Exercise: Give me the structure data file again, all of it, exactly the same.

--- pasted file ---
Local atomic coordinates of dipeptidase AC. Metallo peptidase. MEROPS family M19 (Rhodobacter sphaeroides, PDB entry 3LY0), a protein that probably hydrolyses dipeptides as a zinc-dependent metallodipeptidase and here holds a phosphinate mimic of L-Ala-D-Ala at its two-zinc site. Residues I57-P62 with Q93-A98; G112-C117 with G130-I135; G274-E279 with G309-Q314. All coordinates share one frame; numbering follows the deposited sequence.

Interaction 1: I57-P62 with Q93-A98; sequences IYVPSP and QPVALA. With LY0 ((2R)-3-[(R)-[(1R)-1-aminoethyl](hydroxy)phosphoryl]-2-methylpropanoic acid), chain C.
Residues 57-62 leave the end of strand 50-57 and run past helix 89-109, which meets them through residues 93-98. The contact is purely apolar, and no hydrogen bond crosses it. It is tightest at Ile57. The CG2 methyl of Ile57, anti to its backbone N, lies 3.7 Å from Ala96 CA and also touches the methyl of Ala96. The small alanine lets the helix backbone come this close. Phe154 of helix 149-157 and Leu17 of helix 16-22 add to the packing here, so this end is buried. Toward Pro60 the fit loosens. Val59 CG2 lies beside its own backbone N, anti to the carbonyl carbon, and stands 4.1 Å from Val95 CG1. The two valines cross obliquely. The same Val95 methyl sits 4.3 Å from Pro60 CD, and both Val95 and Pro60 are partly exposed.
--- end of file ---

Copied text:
Local atomic coordinates of dipeptidase AC. Metallo peptidase. MEROPS family M19 (Rhodobacter sphaeroides, PDB entry 3LY0), a protein that probably hydrolyses dipeptides as a zinc-dependent metallodipeptidase and here holds a phosphinate mimic of L-Ala-D-Ala at its two-zinc site. Residues I57-P62 with Q93-A98; G112-C117 with G130-I135; G274-E279 with G309-Q314. All coordinates share one frame; numbering follows the deposited sequence.

Interaction 1: I57-P62 with Q93-A98; sequences IYVPSP and QPVALA. With LY0 ((2R)-3-[(R)-[(1R)-1-aminoethyl](hydroxy)phosphoryl]-2-methylpropanoic acid), chain C.
Residues 57-62 leave the end of strand 50-57 and run past helix 89-109, which meets them through residues 93-98. The contact is purely apolar, and no hydrogen bond crosses it. It is tightest at Ile57. The CG2 methyl of Ile57, anti to its backbone N, lies 3.7 Å from Ala96 CA and also touches the methyl of Ala96. The small alanine lets the helix backbone come this close. Phe154 of helix 149-157 and Leu17 of helix 16-22 add to the packing here, so this end is buried. Toward Pro60 the fit loosens. Val59 CG2 lies beside its own backbone N, anti to the carbonyl carbon, and stands 4.1 Å from Val95 CG1. The two valines cross obliquely. The same Val95 methyl sits 4.3 Å from Pro60 CD, and both Val95 and Pro60 are partly exposed.